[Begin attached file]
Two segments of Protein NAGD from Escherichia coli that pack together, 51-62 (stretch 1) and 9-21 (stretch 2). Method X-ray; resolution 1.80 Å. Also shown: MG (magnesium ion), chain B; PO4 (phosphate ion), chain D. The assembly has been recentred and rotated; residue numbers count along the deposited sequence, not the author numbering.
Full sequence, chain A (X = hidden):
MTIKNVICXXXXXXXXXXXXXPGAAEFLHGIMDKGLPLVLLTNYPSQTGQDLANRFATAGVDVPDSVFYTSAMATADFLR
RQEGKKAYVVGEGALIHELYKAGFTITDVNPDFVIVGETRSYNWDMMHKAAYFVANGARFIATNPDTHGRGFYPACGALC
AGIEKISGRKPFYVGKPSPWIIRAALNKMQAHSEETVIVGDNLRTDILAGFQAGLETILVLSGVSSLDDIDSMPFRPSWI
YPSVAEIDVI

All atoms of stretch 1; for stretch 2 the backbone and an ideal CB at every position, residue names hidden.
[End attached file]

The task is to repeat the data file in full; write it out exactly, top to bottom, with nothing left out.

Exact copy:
Two segments of Protein NAGD from Escherichia coli that pack together, 51-62 (stretch 1) and 9-21 (stretch 2). Method X-ray; resolution 1.80 Å. Also shown: MG (magnesium ion), chain B; PO4 (phosphate ion), chain D. The assembly has been recentred and rotated; residue numbers count along the deposited sequence, not the author numbering.
Full sequence, chain A (X = hidden):
MTIKNVICXXXXXXXXXXXXXPGAAEFLHGIMDKGLPLVLLTNYPSQTGQDLANRFATAGVDVPDSVFYTSAMATADFLR
RQEGKKAYVVGEGALIHELYKAGFTITDVNPDFVIVGETRSYNWDMMHKAAYFVANGARFIATNPDTHGRGFYPACGALC
AGIEKISGRKPFYVGKPSPWIIRAALNKMQAHSEETVIVGDNLRTDILAGFQAGLETILVLSGVSSLDDIDSMPFRPSWI
YPSVAEIDVI

All atoms of stretch 1; for stretch 2 the backbone and an ideal CB at every position, residue names hidden.